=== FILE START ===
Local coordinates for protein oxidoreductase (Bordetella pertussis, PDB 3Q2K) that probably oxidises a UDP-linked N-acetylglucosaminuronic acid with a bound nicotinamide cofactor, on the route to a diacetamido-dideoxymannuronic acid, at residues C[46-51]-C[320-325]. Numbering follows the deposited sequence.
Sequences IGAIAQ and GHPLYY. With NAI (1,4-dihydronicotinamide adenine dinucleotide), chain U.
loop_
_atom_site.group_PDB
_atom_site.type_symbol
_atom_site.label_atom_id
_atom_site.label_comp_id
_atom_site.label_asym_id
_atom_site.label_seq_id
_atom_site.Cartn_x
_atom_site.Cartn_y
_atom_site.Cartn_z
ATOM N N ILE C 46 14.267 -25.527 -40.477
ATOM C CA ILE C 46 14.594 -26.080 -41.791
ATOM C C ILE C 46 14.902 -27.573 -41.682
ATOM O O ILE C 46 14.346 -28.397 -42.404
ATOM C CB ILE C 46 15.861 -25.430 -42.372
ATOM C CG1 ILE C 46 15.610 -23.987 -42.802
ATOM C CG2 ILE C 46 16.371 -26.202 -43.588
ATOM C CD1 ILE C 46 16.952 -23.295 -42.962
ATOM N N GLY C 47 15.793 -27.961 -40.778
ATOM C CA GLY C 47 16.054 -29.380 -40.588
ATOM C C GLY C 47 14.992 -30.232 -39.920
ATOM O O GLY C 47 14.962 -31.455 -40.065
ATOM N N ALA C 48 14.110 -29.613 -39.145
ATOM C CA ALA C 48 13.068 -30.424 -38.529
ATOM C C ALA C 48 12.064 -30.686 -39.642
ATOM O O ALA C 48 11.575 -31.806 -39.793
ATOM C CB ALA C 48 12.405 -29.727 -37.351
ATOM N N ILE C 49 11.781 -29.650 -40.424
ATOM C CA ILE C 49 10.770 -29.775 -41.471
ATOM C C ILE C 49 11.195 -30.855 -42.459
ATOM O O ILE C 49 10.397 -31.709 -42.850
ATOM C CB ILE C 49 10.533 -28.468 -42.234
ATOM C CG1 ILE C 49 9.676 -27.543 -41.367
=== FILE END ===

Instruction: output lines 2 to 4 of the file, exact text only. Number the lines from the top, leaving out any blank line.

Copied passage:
Sequences IGAIAQ and GHPLYY. With NAI (1,4-dihydronicotinamide adenine dinucleotide), chain U.
loop_
_atom_site.group_PDB